Other mascots include a musical sheep, a pink dog florist and a sensitive blue crocodile along with Triken the Triceratops head of sales, the handyman who is a wrench and the cook who is a chunk of meat! Seiya and Isuza are not the only humans at the park – head of accounts is the busty blonde Ashe and Okuro the security guard hides behind a wrestling mask.
Another popular attraction is the female idol group Elementario, four girls representing the elements – water fairy Muse, ditzy wind fairy Sylphy, stoic Kobory and bored Salama, who get an episode to themselves when their tem work is required to save the day. Later Seiya employs excitable Bino, nervy Shino and nice girl Eiko who used to work in AV (wait for the double pay off of that gag).
The thirteen episodes and bonus OVA are mostly dedicated to the ongoing strategies employed to make the magic 500,000 visitors pass through the main gates and it is a steady fight, some ideas being a success, others working through serendipity and happenstance. Much fun is had along the way but it is only in the last few chapters where the drama and gravity of the deadline is amplified to the limit, undermined a little by the climax occurring in the penultimate episode, leaving the finale to be a piece of extraneous fluff.
Woefully understated is the personal journey Seiya goes on, namely the dissipation of his vanity in favour of putting others first. A quick mention near the end is all we get, proving insufficient in charting Seiya’s improvement. Given more prominence though is the extolling of the virtue of teamwork and communal problem solving, as well as the mutual respect it engenders.
KyoAni handle the production of this title and really, the mascots are the only real standouts in terms of character design with the human models very much indistinguishable from other shows. The personalities of the mascots are extremely vital in making them such memorable figures of fun, perhaps the only saving grace of the humans.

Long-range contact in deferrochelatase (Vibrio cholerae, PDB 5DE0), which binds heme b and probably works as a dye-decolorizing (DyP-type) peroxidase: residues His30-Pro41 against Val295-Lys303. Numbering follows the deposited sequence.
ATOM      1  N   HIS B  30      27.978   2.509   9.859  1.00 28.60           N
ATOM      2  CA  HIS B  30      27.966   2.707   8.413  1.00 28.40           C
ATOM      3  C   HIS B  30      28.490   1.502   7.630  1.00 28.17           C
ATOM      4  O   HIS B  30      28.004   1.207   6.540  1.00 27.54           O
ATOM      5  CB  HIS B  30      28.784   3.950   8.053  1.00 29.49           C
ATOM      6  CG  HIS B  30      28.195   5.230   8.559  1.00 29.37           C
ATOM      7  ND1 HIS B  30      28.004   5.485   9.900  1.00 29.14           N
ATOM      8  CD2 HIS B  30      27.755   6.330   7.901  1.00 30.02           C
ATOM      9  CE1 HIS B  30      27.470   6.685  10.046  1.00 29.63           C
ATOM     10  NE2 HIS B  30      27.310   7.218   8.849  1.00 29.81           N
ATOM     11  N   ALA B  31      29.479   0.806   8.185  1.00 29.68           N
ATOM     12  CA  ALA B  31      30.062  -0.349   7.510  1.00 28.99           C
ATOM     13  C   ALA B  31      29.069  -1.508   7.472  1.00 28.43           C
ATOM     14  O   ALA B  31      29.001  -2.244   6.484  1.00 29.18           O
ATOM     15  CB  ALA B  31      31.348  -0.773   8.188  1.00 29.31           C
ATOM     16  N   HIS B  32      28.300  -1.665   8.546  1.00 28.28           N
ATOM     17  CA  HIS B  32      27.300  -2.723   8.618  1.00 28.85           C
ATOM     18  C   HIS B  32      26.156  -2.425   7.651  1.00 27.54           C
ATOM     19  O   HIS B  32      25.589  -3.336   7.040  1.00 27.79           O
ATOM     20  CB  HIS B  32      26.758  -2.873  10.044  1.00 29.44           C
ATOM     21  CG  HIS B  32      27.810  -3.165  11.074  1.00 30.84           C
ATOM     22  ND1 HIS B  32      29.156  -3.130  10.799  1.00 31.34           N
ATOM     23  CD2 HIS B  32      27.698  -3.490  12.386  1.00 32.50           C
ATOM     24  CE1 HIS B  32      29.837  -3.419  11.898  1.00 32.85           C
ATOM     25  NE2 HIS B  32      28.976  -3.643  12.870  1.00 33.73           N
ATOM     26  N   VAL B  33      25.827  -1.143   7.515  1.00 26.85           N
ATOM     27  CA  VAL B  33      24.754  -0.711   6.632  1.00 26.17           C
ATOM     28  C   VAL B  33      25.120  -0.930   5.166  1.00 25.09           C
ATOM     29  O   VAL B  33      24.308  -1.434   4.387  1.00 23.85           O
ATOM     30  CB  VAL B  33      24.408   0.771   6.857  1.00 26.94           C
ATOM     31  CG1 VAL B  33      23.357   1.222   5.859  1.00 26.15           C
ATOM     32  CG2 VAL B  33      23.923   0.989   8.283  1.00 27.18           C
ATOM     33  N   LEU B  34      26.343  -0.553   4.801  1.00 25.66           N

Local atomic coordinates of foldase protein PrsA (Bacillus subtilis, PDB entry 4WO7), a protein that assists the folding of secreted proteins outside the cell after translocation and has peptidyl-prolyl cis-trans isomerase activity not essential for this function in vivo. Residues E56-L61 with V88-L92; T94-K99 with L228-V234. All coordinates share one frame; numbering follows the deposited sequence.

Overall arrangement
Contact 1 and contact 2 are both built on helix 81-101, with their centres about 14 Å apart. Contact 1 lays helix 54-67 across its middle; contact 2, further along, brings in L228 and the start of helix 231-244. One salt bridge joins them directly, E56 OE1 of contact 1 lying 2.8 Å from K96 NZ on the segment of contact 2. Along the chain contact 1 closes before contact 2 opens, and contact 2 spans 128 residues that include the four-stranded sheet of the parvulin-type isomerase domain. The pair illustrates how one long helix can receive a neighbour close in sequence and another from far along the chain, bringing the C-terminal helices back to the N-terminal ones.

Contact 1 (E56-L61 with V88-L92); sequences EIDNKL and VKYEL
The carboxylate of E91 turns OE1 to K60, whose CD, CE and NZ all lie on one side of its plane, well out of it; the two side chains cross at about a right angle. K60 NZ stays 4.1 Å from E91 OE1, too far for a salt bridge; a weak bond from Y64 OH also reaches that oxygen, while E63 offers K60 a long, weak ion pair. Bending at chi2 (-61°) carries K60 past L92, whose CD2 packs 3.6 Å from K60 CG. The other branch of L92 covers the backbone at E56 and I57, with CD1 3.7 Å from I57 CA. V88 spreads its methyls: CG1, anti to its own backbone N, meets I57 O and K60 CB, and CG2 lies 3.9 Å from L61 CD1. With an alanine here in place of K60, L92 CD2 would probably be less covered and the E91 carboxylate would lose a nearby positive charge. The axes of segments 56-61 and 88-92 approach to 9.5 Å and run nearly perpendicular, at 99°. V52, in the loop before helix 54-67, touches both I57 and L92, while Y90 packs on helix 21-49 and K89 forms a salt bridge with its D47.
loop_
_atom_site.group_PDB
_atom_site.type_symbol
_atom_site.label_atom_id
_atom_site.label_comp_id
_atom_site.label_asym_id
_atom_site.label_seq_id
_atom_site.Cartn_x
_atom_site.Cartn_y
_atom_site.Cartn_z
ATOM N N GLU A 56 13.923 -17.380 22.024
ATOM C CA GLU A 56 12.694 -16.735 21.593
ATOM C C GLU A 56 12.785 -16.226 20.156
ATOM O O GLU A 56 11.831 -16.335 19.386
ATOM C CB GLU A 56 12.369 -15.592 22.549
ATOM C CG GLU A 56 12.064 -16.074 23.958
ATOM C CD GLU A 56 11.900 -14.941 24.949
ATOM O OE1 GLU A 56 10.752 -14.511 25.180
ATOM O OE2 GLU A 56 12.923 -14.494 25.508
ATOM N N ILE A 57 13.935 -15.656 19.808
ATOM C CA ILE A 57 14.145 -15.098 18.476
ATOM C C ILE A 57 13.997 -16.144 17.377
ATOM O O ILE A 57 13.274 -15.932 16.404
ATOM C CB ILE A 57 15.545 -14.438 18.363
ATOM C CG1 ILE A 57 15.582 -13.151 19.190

With the enticing dark humour of the aforementioned opening scene serving as a great hook, it is a shame that a lot of what follows is by-the-book antics, complete with mild fans service and hackneyed set-ups. Thankfully the irreverence isn’t eradicated totally and the show as it is best when its tongue is in its cheek and the rulebook is thrown out the window.
Amagi Brilliant Park is quirky enough to win over most anime fans and provides much amusement and controlled chaos as one series can deliver. A little less reliance on convention and more anarchy and this could have been a future classic but remains a fun ride nonetheless.
English Language 2.0 DTS-HD MA
Japanese Language 2.0 DTS-HD MA
Disc 2 only (Blu-ray):
“Extra Magic” International Mix
Clean Opening Animation
Clean Ending Animation
Limited Collector’s Edition
Rigid Collectors Box
Set of Art Cards
Rating – *** ½
Man In Black